By Stacy Drake
Scott Conroy wrote a widely-circulated article today about Governor Palin not speaking at the Republican National Convention. Regardless of the back-n-forth that he wrote about, keep one thing in mind as you read it; Governor Palin’s focus.
It’s clear that she has been extremely gracious in support of the 2012 Republican ticket, all things considered. She knows that we need to defeat Barack Obama at the ballot box for the sake of the country. She also knows that House and Senate races are key to reforming the legislative branch. So, let there be no doubt that if any “rift” exists, it isn’t coming from Governor Palin’s direction. She is focused on other matters, and she has never had a problem working outside the machine to get things accomplished.
That said, Conroy wrote:
A day after Romney unveiled House Budget Committee Chairman Paul Ryan as his vice-presidential pick, Palin suggested in a statement posted by her Fox News colleague Greta Van Susteren that she would not speak at the 2012 Republican National Convention in Tampa.
“This year is a good opportunity for other voices to speak at the convention and I’m excited to hear them,” Palin said in the statement, which was widely interpreted to signal that hers would not be among those voices.
Palin’s apparent decision to steer clear of this year’s convention came almost four years after she took the 2008 presidential race by storm with her speech accepting the GOP vice-presidential nomination in St. Paul, Min. — a performance that electrified the party faithful and received almost universal praise from previously skeptical pundits.
Within days, the McCain/Palin ticket had surged to the lead in the RCP Average before a series of public stumbles and the near-collapse of the nation’s financial system led ultimately to the Republicans’ defeat.
Palin’s role in the Republican Party heading into the campaign’s final stretch remains a consequential matter for the Romney team to address.
The former Alaska governor has demonstrated a continued ability to wield significant influence, particularly in Senate and House primary races, but her penchant for doing things her own way has left the lingering possibility that she could either boost the standard-bearer or become a thorn in his side.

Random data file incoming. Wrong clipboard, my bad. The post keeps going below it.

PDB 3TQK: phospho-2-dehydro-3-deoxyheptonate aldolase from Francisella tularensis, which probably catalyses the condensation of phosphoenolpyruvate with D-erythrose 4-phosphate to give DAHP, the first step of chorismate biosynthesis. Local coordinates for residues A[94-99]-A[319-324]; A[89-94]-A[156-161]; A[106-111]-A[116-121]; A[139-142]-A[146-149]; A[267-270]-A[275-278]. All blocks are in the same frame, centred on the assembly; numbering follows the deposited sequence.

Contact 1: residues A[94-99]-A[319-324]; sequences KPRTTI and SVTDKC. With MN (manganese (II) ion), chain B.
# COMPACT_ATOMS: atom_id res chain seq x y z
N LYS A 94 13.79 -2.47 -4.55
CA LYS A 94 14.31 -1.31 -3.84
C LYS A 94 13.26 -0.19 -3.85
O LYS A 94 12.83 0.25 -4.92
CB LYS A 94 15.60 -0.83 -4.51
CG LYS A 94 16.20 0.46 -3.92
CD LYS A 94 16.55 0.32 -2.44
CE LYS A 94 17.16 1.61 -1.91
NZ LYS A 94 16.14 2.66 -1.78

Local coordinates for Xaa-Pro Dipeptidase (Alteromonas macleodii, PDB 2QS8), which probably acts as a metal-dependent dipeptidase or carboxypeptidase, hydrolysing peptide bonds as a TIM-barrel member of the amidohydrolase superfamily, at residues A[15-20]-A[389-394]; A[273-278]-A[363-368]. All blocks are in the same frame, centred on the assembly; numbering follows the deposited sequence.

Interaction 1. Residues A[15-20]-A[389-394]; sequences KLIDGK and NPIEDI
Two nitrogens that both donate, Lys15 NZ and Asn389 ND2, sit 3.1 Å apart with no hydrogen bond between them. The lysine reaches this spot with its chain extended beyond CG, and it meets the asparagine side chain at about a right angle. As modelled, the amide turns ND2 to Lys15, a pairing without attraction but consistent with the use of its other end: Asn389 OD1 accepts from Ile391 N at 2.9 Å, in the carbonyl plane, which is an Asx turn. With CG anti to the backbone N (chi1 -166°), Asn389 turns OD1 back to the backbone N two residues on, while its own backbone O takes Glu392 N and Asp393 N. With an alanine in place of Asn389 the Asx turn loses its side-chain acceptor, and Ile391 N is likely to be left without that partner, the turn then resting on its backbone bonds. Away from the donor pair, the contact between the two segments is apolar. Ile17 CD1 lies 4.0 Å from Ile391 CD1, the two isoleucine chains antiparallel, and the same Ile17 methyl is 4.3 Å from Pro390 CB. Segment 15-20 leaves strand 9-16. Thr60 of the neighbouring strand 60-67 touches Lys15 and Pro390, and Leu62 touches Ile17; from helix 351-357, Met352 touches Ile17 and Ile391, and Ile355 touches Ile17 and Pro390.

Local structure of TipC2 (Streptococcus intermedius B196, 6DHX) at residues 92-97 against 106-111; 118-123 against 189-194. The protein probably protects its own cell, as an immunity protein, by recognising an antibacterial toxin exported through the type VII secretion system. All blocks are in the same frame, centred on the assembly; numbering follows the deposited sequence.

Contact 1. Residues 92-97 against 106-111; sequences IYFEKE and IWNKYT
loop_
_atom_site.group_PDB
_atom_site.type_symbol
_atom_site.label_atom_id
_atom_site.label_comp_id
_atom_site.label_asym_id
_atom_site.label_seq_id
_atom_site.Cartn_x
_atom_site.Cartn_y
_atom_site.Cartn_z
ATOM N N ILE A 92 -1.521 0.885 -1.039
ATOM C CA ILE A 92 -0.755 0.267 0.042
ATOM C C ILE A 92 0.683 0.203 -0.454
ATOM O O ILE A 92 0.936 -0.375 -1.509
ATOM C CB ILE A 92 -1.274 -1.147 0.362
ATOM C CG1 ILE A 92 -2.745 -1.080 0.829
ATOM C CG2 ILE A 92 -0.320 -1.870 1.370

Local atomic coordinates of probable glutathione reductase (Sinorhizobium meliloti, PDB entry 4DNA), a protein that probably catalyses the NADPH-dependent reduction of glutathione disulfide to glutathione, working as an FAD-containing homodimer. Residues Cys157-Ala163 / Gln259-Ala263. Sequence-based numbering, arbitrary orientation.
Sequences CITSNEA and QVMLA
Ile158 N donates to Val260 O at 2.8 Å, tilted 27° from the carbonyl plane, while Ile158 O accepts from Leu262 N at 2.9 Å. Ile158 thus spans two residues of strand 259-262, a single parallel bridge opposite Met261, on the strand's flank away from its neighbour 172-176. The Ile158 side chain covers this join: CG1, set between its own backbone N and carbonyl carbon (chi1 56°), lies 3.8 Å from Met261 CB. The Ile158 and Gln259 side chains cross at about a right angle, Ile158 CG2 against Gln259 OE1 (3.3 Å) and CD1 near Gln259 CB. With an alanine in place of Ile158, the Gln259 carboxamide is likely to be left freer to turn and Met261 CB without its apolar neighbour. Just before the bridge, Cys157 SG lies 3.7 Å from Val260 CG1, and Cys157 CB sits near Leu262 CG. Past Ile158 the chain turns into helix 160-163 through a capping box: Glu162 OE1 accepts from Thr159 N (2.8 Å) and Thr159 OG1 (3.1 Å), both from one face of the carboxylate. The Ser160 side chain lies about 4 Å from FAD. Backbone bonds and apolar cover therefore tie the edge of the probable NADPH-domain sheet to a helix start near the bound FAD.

[T]wo Republican sources with knowledge of discussions between the Palin and Romney camps told RCP that Palin would not attend the convention after not receiving an invitation to speak in prime time.
“They’ve got Ryan now, so they think they’ve got the Tea Party covered,” one of the sources said.
Two Palin aides did not respond to requests for confirmation that she would not speak in Tampa.
A Romney campaign spokesperson declined to comment on whether Palin had been offered a prime-time speaking window in Tampa, rather than a less coveted daytime slot.
“Gov. Palin is an important voice and leader in the Republican Party,” Romney campaign manager Matt Rhoades said in an emailed statement to RCP. “While she will be missed in Tampa, Gov. Romney looks forward to working with her to defeat President Obama, turn our economy around and strengthen America’s middle class.”
Commenters on the pro-Palin website Conservatives4Palin.com reacted angrily to the news that she would not speak at the convention, and a prominent GOP strategist with close ties to the Tea Party told RCP that he blamed the Romney campaign for not fully appreciating what Palin brings to the table.
“The Romney campaign from day one has missed her draw to the Tea Party,” the strategist said. “Even with Paul Ryan, they still miss that she’s been there from the beginning.”
You can read the whole article here.
This is just another instance in which we feel let down by the Republican establishment. Fine, it’s what we’ve come to expect from many of them. Just remember, don’t lose sight of what Governor Palin is focused on. It’s really what we should all be focused on. Staying angry about this isn’t going to help this country one bit. We have better things to do with our energy.